Adobe Reader Javascript Printf Buffer Overflow

Credit: CORE
Risk: High
Local: Yes
Remote: No
CWE: CWE-119

CVSS Base Score: 9.3/10
Impact Subscore: 10/10
Exploitability Subscore: 8.6/10
Exploit range: Remote
Attack complexity: Medium
Authentication: No required
Confidentiality impact: Complete
Integrity impact: Complete
Availability impact: Complete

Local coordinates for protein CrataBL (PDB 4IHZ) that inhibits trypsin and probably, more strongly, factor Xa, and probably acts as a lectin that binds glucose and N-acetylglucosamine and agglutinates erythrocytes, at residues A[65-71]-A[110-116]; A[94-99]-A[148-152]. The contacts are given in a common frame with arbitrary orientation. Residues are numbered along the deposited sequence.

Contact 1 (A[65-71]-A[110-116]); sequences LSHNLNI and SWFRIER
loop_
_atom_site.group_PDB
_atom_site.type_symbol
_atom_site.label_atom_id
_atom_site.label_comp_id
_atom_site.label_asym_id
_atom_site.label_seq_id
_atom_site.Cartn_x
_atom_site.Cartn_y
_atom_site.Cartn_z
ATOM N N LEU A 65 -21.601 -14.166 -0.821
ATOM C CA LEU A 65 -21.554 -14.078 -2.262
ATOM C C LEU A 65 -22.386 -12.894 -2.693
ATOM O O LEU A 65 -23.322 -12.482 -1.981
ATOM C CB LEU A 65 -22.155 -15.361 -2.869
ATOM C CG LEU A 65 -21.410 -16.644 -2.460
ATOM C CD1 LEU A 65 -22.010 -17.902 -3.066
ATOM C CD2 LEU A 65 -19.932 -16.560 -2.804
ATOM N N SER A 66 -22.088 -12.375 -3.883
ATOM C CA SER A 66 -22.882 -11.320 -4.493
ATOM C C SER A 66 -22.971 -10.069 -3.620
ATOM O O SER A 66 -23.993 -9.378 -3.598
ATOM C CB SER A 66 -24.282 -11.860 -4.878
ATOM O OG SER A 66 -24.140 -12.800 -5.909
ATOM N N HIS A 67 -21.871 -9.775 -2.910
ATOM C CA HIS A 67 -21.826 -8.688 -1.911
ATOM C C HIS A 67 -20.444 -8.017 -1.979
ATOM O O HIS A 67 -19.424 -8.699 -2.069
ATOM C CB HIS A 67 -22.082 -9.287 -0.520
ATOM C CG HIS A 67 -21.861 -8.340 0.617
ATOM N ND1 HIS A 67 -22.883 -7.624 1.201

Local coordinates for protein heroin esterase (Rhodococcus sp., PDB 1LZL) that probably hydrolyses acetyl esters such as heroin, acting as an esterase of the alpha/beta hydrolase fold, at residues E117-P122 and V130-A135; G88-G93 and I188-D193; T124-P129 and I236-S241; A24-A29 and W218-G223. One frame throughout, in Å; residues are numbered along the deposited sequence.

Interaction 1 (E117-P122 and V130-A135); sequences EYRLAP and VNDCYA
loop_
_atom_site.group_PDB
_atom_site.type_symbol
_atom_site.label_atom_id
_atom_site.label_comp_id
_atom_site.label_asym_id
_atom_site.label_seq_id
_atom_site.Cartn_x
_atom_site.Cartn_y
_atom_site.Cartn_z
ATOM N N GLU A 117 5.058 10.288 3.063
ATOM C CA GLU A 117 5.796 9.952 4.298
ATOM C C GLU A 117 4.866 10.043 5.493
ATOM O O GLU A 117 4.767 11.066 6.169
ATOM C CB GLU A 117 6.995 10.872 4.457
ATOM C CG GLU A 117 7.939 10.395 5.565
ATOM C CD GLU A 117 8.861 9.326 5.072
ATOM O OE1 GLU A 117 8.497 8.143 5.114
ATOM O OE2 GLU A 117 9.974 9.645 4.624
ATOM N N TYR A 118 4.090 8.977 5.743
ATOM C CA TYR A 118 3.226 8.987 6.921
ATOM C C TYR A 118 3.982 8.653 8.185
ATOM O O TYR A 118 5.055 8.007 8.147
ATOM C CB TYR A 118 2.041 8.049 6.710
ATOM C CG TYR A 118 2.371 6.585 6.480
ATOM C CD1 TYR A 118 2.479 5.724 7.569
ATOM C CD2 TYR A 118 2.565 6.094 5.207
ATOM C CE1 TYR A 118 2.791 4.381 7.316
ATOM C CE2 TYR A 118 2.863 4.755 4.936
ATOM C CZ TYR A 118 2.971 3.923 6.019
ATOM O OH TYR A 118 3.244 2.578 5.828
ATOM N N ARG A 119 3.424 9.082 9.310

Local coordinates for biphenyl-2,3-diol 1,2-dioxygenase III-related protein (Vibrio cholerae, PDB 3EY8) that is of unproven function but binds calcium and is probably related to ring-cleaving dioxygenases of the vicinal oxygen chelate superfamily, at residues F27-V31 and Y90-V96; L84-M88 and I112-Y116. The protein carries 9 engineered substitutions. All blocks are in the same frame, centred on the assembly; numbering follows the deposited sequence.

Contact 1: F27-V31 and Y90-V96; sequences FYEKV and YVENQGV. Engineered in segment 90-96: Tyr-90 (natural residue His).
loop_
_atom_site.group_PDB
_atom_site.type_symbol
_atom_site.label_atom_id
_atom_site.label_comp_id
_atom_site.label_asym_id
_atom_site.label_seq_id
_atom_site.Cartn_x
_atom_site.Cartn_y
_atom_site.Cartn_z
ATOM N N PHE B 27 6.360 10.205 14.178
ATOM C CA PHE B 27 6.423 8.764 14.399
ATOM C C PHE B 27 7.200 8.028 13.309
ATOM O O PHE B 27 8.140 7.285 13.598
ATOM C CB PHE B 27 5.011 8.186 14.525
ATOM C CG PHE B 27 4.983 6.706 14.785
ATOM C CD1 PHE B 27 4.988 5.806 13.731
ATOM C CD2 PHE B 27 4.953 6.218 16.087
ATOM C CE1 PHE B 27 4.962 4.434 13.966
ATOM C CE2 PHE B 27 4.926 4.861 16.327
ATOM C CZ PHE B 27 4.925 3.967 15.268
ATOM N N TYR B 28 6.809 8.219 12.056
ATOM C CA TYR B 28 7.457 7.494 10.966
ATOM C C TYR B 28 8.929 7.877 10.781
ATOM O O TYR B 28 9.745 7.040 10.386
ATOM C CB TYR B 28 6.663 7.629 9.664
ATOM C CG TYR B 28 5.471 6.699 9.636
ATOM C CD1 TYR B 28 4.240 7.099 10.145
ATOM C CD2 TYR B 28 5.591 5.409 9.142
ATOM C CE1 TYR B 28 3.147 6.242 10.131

-----BEGIN PGP SIGNED MESSAGE----- Hash: SHA1 Core Security Technologies - CoreLabs Advisory Adobe Reader Javascript Printf Buffer Overflow 1. *Advisory Information* Title: Adobe Reader Javascript Printf Buffer Overflow Advisory ID: CORE-2008-0526 Advisory URL: Date published: 2008-11-04 Date of last update: 2008-11-04 Vendors contacted: Adobe Release mode: Coordinated release 2. *Vulnerability Information* Class: Buffer overflow Remotely Exploitable: Yes (client-side) Locally Exploitable: Yes Bugtraq ID: 30035 CVE Name: CVE-2008-2992 3. *Vulnerability Description* Adobe Reader is arguably the world's most ubiquitous electronic document sharing application. The software can be used to view, search, digitally sign, verify, print, and collaborate on Adobe PDF files, and includes scripting functionality to allow for extended customization and extensibility. Adobe Reader suffers from a stack buffer overflow when parsing specially crafted (invalid) PDF files. The vulnerability is caused due to a boundary error when parsing format strings containing a floating point specifier in the "util.printf()" JavaScript function. Successful exploitation of the vulnerability requires that users open a maliciously crafted PDF file thereby allowing attackers to gain access to vulnerable systems and assume the privileges of a user running Acrobat Reader. Adobe Reader version 9, which was released in June 2008, is not vulnerable to the reported problem. 4. *Vulnerable packages* . Adobe Reader 8.1.2 . Acrobat 8.1.2 5. *Non-vulnerable packages* . Adobe Reader 9 . Acrobat 9 . Adobe Reader 8.1.3 . Acrobat 8.1.3 6. *Vendor Information, Solutions and Workarounds* Adobe will issue a security update that addresses the vulnerable version 8.1.2 of Reader. Alternatively, a possible workaround for this vulnerability is to disable JavaScript in Adobe Reader and Acrobat (in the software's Edit/Preferences menu). Disabling JavaScript will prevent the issue, although it will also prevent many basic Acrobat and Reader workflows from properly functioning. 7. *Credits* The CVE-2008-2992 vulnerability was discovered by Damian Frizza from the CORE IMPACT Exploit Writers Team at Core Security Technologies while investigating the feasibility of exploiting a bug in Foxit Reader that had been disclosed in May 2008. The CVE-2008-1104 vulnerability was discovered in Foxit Reader by Dyon Balding from Secunia Research. 8. *Technical Description / Proof of Concept Code* While investigating the feasibility of exploiting the vulnerability previously disclosed in Foxit Reader (CVE-2008-1104) [1] we found that Adobe Reader was affected by the same bug. After an initial examination of the involved implementation bug, it was believed that although present, the problem was apparently not exploitable in Adobe Reader due to the use of two structured exception handlers in the program. The primary difference between the Adobe and Foxit applications is the manner in which they perform security checks, and at first glance, it seemed as if the bug was not exploitable in Reader, since there was no way to control the program's first exception handler. However, upon further examination of the code, we found that another overflow occurs before the call to the involved code is made in relation to the previously known vulnerability. This new problem was identified in the way vulnerable versions of Adobe Reader implement the JavaScript util.printf() function. The function first converts the argument it receives to a String, using only the first 16 digits of the argument and padding the rest with a fixed value of "0" (0x30). By passing an overly long and properly formatted command to the function it is possible to overwrite the program's memory and control its execution flow. A specifically crafted PDF file that embeds JavaScript code to manipulate the program's memory allocation pattern and trigger the vulnerability can allow an attacker to execute arbitrary code with the privileges of a user running the Adobe Reader application. We now present the details of the vulnerability. The original Secunia advisory concerning Foxit Reader stated: "the vulnerability is caused due to a boundary error when parsing format strings containing a floating point specifier in the 'util.printf()' JavaScript function." While researching this bug we found that the following Javascript code triggers the bug: /----------- var num = 1.2 util.printf("%5000f",num) - -----------/ These two simple Javascript lines cause the byte 0x20 to be copied 5000 times on the stack. This allows to take control of the exception handler, and also to trigger an exception when trying to write in the section that comes after the stack. By filling somehow the heap until the address 0x20202020, for example by doing a heap spray from the Javascript, an exploit can be made for Foxit Reader. After a Proof of Concept PDF file was crafted, we tried to open it with Adobe Reader 8.1.2. The application closed without warning, without crash, simply closed. By disassembling the DLL library Escript.api, we reached this code: /----------- 238AF9C5 PUSH EDI 238AF9C6 PUSH 20 238AF9C8 PUSH ESI 238AF9C9 CALL MSVCR80.memset - -----------/ This is exactly the same bug, where EDI is the size to be copied, controlled by the attacker, and ESI is the destination, pointing to a buffer in the stack. The program generates an exception here: /----------- 78144AFF REP STOS DWORD PTR ES:[EDI] - -----------/ inside the code of the memset function, when trying to write in the section that comes after the stack. We examined the active SEH (Structured Exception Handlers), and found that in this case (unlike the Foxit case), we have two SEH: /----------- Address SE handler 0012EE70 EScript.238F6F95 0012F140 20202020 - -----------/ One has been completely overwritten by us, and the other not. The code of the first handler is: /----------- 238F6F95 MOV EDX,DWORD PTR SS:[ESP+8] 238F6F99 LEA EAX,DWORD PTR DS:[EDX+C] 238F6F9C MOV ECX,DWORD PTR DS:[EDX-58] 238F6F9F XOR ECX,EAX 238F6FA1 CALL EScript.23806D28 Security Cookie Check 1 238F6FA6 MOV ECX,DWORD PTR DS:[EDX+22C] 238F6FAC XOR ECX,EAX 238F6FAE CALL EScript.23806D28 Security Cookie Check 2 238F6FB3 MOV EAX,EScript.2391B54C 238F6FB8 JMP MSVCR80.__CxxFrameHandler3 - -----------/ When the exception is generated, this handler takes the control and is charged of checking two security cookies. One of them has been overwritten, so the execution jumps directly to ExitProcess. Until now, the difference between the two bugs is only the cookies check. In Foxit we have the following structure on the stack: /----------- Memset Buffer RET ... ... SEH ... ... - -----------/ Whereas in Adobe Reader we basically have: /----------- SEH1 --> Security Cookie Check ... Memset Buffer SecurityCookie RET ... SEH2 --> Overwritten with 0x20202020 - -----------/ At first sight, it seems that this bug in not exploitable, since there is no way to control the first handler. But... looking at the code, we found that before the vulnerable call to memset, another overflow occurs. As a first step, the program transforms the argument received by the function util.printf() to a String here: /----------- 238AF8D1 FSTP QWORD PTR SS:[ESP] 238AF8D4 CALL DWORD PTR DS:[MSVCR80._fcvt] - -----------/ The function returns only the first 16 digits, and the rest is padded with "0" (0x30). This is copied to the stack here: /----------- 238AF946 MOV EAX,DWORD PTR SS:[EBP-28] 238AF949 MOV AL,BYTE PTR DS:[EAX+EDX] 238AF94C MOV BYTE PTR DS:[ESI+EDI],AL # copy to the stack 238AF94F INC EDI 238AF950 INC EDX 238AF951 CMP EDX,ECX - -----------/ After this copy is completed, the stack has the following disposition: /----------- Float To String Buffer ... ... SEH1 --> Overwritten with 0x30303030 ... ... Memset Buffer ... ... SEH2 --> Overwritten with 0x20202020 ... ... - -----------/ If we call the vulnerable function with a long enough number, we can avoid the cookies check and jump to the address 0x30303030. By allocating memory somehow and copying our shellcode there, we can execute arbitrary code in the context of the application. The following Python code generates a PoC Javascript code: /----------- fill = 276 * '8' script=""" var num = 12999999999999999999_FILL_ util.printf("%45000f",num) """ script = script.replace('_FILL_', fill) print script - -----------/ By embedding the generated script in a PDF file, we got an 'Access violation when executing [30303030]'. 9. *Report Timeline* . 2008-05-27: Core Security Technologies notifies the vendor of the vulnerability, similar to the CVE-2008-1104 vulnerability affecting Foxit Reader. . 2008-05-27: Vendor acknowledges notification. . 2008-05-28: Core sends technical details of the vulnerability, and a Javascript PoC that triggers the bug. . 2008-05-28: Vendor confirms that they were aware of this vulnerability. Vendor states that it will be fixed in an update, and that the schedule for this update is still to be determined. . 2008-05-29: Core sends some corrections to the info provided, and asks to be updated about the progress for releasing a fixed version. . 2008-05-30: Vendor agrees to keep Core updated on their progress. . 2008-06-09: Core sends the advisory draft, and states that it plans to publish the advisory on June 23rd. Core also offers the vendor to include a vendor statement in the advisory. . 2008-06-09: Vendor states that the issue will be solved in an update for Adobe Reader 8.1.2, and in the next major release of Adobe Acrobat and Reader. . 2008-06-13: Core requests an estimated date for the release of the next major Adobe Reader version, and expresses its concerns respect to delaying the publication of the advisory, since it is straightforward for a potential attacker to rediscover the vulnerability and exploit it "in the wild", given its relation to the Foxit reader CVE-2008-1104 bug. . 2008-06-16: Vendor responds that it expects the Adobe Reader 8.1.2 update to occur in the July timeframe. . 2008-06-27: Core requests updated information concerning the release dates of Adobe Reader 9 and the 8.1.2 update. . 2008-06-28: Vendor responds that Adobe Reader 9 is scheduled for July 1st. . 2008-07-01: Vendor states that the 8.1.2 update is tentatively scheduled for an early fall release, and not in July as previously informed. . 2008-07-01: Adobe Reader 9 is publicly released. . 2008-07-01: Core communicates its intention to publish its security advisory on July 2nd, given that there is a fixed Adobe Reader version available, and that the vulnerability is closely related to a vulnerability already publicly known and exploited (the Foxit reader CVE-2008-1104 bug). . 2008-07-01: Vendor requests Core to hold off the publication of the advisory, because there is still no solution for Adobe Acrobat 8 customers besides paying for an upgrade to Acrobat 9. . 2008-07-01: Core requests additional information before revising the publication date: a list of vulnerable products and versions, a concrete date for the release of the Acrobat and Reader 8.1.2 update, and possible workarounds for this vulnerability. . 2008-07-02: Vendor confirms that the vulnerable products and versions are: Adobe Reader 8.1.2 and Acrobat 8.1.2. . 2008-07-02: Vendor confirms that disabling JavaScript will prevent the issue, although it will also prevent many basic Acrobat and Reader workflows from properly functioning. Vendor commits to providing an estimated release date for the Acrobat 8.1.2 update as soon as possible. . 2008-07-02: Core communicates that it will reschedule the publication of the advisory. . 2008-07-02: Vendor states that it is working with the team to get a more specific schedule. . 2008-07-08: Vendor states that it is still working on expediting the fix. . 2008-07-08: Core appreciates the updates, and asks for the CVE number assigned to this issue. . 2008-07-09: Vendor communicates the estimated release date of October 15th. . 2008-07-09: Vendor states that the release of an updated Acrobat version is still estimated for October 15th. . 2008-09-03: Core requests updated information. . 2008-09-03: Vendor responds that the release date is still estimated for October 15th. . 2008-10-03: Vendor informs that there has been a delay in the schedule for the upcoming Reader 8.1.3 release. Its current plan of record is now to target November 4th as the deployment date. . 2008-10-20: Core asks for confirmation of the release date. . 2008-10-20: Vendor responds that it is still on track to release Reader 8.1.3 on November 4th, and that it should have a Security Bulletin draft to review next week. . 2008-10-29: Vendor confirms the release of Reader 8.1.3 on November 4th. . 2008-11-04: Advisory CORE-2008-0526 is published. 10. *References* [1] Foxit Reader "util.printf()" Buffer Overflow (CVE-2008-1104) - 11. *About CoreLabs* CoreLabs, the research center of Core Security Technologies, is charged with anticipating the future needs and requirements for information security technologies. We conduct our research in several important areas of computer security including system vulnerabilities, cyber attack planning and simulation, source code auditing, and cryptography. Our results include problem formalization, identification of vulnerabilities, novel solutions and prototypes for new technologies. CoreLabs regularly publishes security advisories, technical papers, project information and shared software tools for public use at: 12. *About Core Security Technologies* Core Security Technologies develops strategic solutions that help security-conscious organizations worldwide develop and maintain a proactive process for securing their networks. The company's flagship product, CORE IMPACT, is the most comprehensive product for performing enterprise security assurance testing. CORE IMPACT evaluates network, endpoint and end-user vulnerabilities and identifies what resources are exposed. It enables organizations to determine if current security investments are detecting and preventing attacks. Core Security Technologies augments its leading technology solution with world-class security consulting services, including penetration testing and software security auditing. Based in Boston, MA and Buenos Aires, Argentina, Core Security Technologies can be reached at 617-399-6980 or on the Web at 13. *Disclaimer* The contents of this advisory are copyright (c) 2008 Core Security Technologies and (c) 2008 CoreLabs, and may be distributed freely provided that no fee is charged for this distribution and proper credit is given. 14. *PGP/GPG Keys* This advisory has been signed with the GPG key of Core Security Technologies advisories team, which is available for download at -----BEGIN PGP SIGNATURE----- Version: GnuPG v1.4.8 (MingW32) Comment: Using GnuPG with Mozilla - iEYEARECAAYFAkkQc60ACgkQyNibggitWa2XmgCfQuemfRRpWnUOqIbJyR/Ioj4c YjwAn0A6hNouqD4CJI8hmRCnMPvENPRP =WCMf -----END PGP SIGNATURE-----